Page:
9. What practices are your students experiencing that strengthen their empathy
      development? For instance: Restorative Justice, Service Learning, Cooperative Learning, SEL
      (Social-Emotional Learning), Conflict Resolution, Diversity Training, Mix-It-Up at Lunch Day,
      History Day, Peer Mentoring, Class Meetings). Is there an empathy-building practice that
      might benefit your students that you’d like to explore? If so, which and why.

Educator Points to Remember About Instilling Character Strengths
There is no one “right” approach to teaching the seven Character Strengths that increases their
thriving potential, nor is it a cookie-cutter concept in which you borrow strategies from another
school to make it your own. Best approaches are always culture-driven and home-grown, based on
your students’ needs -- but implementing evidence-based practices is always key.

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                            Chapter 3: SELF-CONTROL
                    Thrivers can think straight and self-regulate.
Students who are strong in self-control can manage stress and regulate unhealthy emotions, can
delay gratification and can stretch their focusing capabilities so to increase mental and physical
strength. Three abilities nurture self-concept: 1. Attentive focus; 2. Self-regulation; 3. Self-discipline
and mental strength.

Discussion Questions
    1. Research shows that self-control is a better predictor of adult wealth, health, and happiness
       than grades or IQ. Do you agree or disagree and why?
    2. Are today’s children being raised to have self-control? What may be reducing this
       generation’s focusing abilities? Are you noticing a change in students’ abilities to regulate
       unhealthy emotions? If so, to what do you attribute the increase?
    3. How well do your students manage emotions? How are you identifying their stress signs and
       triggers? What helps your students reduce stress or regulate their stress?
    4. THRIVERS describes several approaches (like mindfulness, yoga, meditation, and stress
       management) to nurture children’s self-control. Do any interest you? Are there ways you
       might join other parents (playgroups, scouting, playdates) to teach stress management and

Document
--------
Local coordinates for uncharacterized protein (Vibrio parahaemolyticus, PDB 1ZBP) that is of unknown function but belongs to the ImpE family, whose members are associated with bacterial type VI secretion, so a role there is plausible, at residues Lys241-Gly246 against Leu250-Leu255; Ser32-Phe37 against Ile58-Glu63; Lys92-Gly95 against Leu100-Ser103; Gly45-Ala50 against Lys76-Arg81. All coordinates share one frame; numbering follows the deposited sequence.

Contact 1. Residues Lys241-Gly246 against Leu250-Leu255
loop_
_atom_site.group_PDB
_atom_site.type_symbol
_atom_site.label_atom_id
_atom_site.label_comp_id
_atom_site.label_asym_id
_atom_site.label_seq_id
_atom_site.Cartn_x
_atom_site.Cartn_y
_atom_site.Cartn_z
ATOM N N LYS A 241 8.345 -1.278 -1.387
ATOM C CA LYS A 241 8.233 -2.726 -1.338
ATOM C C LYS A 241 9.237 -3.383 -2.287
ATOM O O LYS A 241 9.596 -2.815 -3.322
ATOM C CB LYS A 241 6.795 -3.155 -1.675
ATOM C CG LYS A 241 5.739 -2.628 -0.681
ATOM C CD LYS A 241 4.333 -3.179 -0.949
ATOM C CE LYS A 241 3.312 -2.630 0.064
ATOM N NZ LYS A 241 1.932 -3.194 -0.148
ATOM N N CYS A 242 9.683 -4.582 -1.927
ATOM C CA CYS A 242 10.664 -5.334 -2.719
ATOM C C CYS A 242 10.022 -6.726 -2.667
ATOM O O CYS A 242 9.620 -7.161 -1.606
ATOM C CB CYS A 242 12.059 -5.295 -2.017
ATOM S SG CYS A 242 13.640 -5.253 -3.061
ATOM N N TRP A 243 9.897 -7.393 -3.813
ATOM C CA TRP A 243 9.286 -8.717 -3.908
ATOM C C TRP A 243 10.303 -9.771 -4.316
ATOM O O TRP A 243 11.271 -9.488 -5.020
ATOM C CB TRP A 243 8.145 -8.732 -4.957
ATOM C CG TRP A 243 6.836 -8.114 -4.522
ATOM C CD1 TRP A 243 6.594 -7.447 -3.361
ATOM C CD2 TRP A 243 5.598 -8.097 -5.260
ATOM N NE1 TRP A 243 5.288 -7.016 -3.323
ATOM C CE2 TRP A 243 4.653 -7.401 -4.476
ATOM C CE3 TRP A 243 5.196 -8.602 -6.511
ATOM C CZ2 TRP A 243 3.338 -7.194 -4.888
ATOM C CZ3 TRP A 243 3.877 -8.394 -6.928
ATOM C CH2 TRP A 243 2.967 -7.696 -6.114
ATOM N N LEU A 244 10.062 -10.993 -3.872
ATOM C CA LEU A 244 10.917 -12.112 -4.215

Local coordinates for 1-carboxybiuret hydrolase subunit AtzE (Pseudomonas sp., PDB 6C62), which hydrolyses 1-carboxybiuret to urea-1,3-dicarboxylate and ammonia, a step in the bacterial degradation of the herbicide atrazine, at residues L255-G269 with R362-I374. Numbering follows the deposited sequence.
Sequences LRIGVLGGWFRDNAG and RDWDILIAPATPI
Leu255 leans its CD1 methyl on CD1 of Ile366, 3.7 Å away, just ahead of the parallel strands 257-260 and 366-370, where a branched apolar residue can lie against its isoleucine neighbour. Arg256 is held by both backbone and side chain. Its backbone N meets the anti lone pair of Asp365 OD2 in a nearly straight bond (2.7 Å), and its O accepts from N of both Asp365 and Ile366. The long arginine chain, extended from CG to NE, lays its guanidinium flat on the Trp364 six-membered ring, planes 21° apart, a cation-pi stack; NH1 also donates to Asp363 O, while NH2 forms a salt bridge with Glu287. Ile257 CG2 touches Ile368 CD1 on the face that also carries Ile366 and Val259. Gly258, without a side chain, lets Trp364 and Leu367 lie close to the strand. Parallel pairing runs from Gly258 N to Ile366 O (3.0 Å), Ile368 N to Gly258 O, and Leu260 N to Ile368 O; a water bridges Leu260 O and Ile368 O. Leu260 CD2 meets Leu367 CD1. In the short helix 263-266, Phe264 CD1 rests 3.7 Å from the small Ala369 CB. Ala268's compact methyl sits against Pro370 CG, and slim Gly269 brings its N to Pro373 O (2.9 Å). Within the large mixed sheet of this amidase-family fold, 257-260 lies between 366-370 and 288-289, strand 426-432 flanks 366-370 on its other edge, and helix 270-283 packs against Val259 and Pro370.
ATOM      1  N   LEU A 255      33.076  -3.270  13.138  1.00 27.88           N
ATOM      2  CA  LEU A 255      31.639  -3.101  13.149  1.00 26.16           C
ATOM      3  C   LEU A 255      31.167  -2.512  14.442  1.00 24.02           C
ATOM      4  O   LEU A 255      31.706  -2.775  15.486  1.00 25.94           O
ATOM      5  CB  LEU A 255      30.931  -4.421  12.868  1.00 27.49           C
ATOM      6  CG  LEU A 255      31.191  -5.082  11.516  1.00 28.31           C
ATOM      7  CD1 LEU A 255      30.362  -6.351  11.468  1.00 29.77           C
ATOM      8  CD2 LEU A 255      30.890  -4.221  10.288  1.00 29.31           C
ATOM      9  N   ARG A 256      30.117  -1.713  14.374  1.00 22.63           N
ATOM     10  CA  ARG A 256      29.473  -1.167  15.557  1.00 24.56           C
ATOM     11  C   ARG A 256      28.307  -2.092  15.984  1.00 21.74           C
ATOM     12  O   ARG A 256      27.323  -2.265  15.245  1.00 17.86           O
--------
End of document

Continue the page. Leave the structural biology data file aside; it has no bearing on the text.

self-control practices to your students together?
    5. Which age-by-age strategies (p. 131-135) would you consider using with your students?
    6. What is you or your school doing to teach students the habits of self-regulation?
    7. Which programs or practices cited in this chapter (for instance: stress-management, yoga,
       meditation, mindfulness) would you like to learn more about?
    8. Thousands of adults are now adding mindfulness practices to their family or school routines.
       Would you consider adopting the approach?
    9. Pocantico Hills Center School helped their students recognize that “self-control is like a
       muscle that gets stronger from regular daily exercise, but real and lasting change always
       comes from the inside out” (p. 136). How can you help your students learn that message?

Educator Discussion Guide for THRIVERS, by Dr. Michele Borba                                             7
Chapter 4: INTEGRITY
                Thrivers have a strong moral code and stick to it.
Students who have strong integrity value and adhere to moral codes and values, are ethical
thinking, and practice honesty to lead good, moral lives. Three abilities nurture integrity: 1. Moral
knowing; 2. Moral identity; 3. Ethical reasoning.

Discussion Questions
   1. Integrity is best caught, not taught. What behaviors are students catching from us? How can
      we model integrity to our students?
   2. Many people feel there is an integrity crisis in today’s children. Do you? What factors may
      be preventing students from fully developing moral codes?
   3. What are some of the sayings, proverbs, or experiences you recall from your childhood that
      helped you define your values?
   4. How are you passing on moral beliefs and examples to your students to help them develop